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Discussion Starter #1
I have found a 2017 Transit Passenger with 55,000 miles and the diesel engine for a decent price. My intended use would be long weekend trips, no real daily driving.

In researching the Ford Puma diesel, I am reading quite a bit of negative reviews and problems. Is this just "squeaky wheels" or is this really a sub standard engine?

I have owned a 2013 VW Passat diesel (2.0 L 4 cylinder) and now have a 2014 Audi A6 with the 3.0L V6. The engines in both cars were great and I had zero complaints. I am over 100,000 miles on the Audi and it is still quiet and efficient as ever.

I would like to know from any members if they are truly happy with their diesel.
 

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Doing all mostly highway-driving will greatly reduce the chance of problems with that motor. Avoid doing short trips, and definitely don't idle it for extended time. While it certainly has not been trouble-free, especially the emissions components, I think the problems were made worse (or really, not fixed, and many unnecessary parts were thrown at them) because Ford didn't properly train enough techs. If you do have issues, try to take it to dealer who handles of lot of these diesels.

Biggest downside IMO is that its down 120 horsepower compared to the EcoBoost. Even the base V6 makes more power, but that motor does have to rev. The EcoBoost makes more torque than the diesel even, so it doesn't have to rev, but it can when you want it to. Don't be temped to use a tuner to make up for the power deficit. Bad things can happen, and it'll cost more $ when it does.

Anyways, it should be under powertrain warranty still, so you'll have time time to verify it runs reliability. And as long as it's under warranty, you'll be eligible to add Ford Extended care.
 

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Discussion Starter #4
Thanks for the replies. I am planning on test driving this weekend, very excited.

I am surprised how people are so down on modern diesel engines. Other than the whole VW/Audi dieselgate I have had zero issues. The dieselgate settlement just gave me more money, cleaned up the emissions and extended my warranty. Hopefully I am not just spoiled on German diesels.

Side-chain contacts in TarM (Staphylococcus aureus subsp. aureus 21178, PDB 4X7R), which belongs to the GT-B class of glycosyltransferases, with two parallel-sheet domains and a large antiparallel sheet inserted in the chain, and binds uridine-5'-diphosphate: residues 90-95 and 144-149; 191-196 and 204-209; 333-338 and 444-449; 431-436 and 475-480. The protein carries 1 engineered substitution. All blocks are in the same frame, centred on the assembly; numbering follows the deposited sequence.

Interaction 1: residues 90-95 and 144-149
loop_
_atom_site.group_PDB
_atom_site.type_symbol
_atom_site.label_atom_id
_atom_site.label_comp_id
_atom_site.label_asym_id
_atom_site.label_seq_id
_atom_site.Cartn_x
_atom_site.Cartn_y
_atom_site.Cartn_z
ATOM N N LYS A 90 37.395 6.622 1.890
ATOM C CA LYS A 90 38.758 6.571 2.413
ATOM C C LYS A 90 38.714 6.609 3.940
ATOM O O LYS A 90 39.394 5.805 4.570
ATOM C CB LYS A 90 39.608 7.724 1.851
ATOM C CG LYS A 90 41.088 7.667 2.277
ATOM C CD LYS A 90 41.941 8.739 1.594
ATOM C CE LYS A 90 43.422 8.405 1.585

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From reading this forum there are many problems with the EGR starting at around 100,000 miles.
Forum search: egr
 

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I am surprised how people are so down on modern diesel engines.
Mostly, they cost more to buy, cost more to maintain, and cost about the same per mile to operate. If Ford had not stuck the EcoBoost in the vans, the diesel probably would have been a winner by default. But if you have the choice, it's hard to make an argument for the diesel over the EcoBoost. And if they had sold more, they would have trained more techs.

Plus, some people HAVE had serious issues. As mentioned, EGR fouling is common. And the Transit actually seems less susceptible than the other baby-diesels. One more strike against the Transit diesel is that it was commonly spec'd for EMS use, who idle a ton, and that fouls up the DPF and EGR. And of course, the diesel was the only option in the Sprinter, and lots of those got used for stop-and-go driving. Then you see all the issues with the Ram EcoDiesel, and how PO'd owners are at losing so much performance after getting the recall done to meet EPA requirements. On paper the new GM baby is super promising, but then you find out they used a timing belt, in an interference engine, and it's on the BACK of the motor...🤦‍♂️
 

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Thanks for the replies. I am planning on test driving this weekend, very excited.

I am surprised how people are so down on modern diesel engines. Other than the whole VW/Audi dieselgate I have had zero issues. The dieselgate settlement just gave me more money, cleaned up the emissions and extended my warranty. Hopefully I am not just spoiled on German diesel.
It is not just people here; the whole world is moving away from the small diesel engine. Porsche, VW, and others stop their diesel development. I was a die-hard believer in diesel. With the current twin-turbo and advances in EV, diesel is not a viable path forward.

If you are set on a diesel, it may be a good idea to look into getting an older Sprinter. But I would NOT want to get a new Sprinter. We almost got a 2020 Sprinter, but after lengthy consideration and test drive, Ford Ecoboost is a way to go.

Granted, we are all different and want different liquids to flow our boat.
 

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I grew up on a farm with big-diesel tractors and see semi-tractors idling all night at rest stops then driving all day. Those tractors and trucks work great. But i am with others. Above. I love my ecoboost in the van!
 

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I had a 2015 and a 2016 diesel 250. The 2016 was deleted. I just got a 2020 awd eco boost and am kicking myself for letting the diesel go. I did have DPF EGR problems with my '16 until I got rid of them permanently.
 
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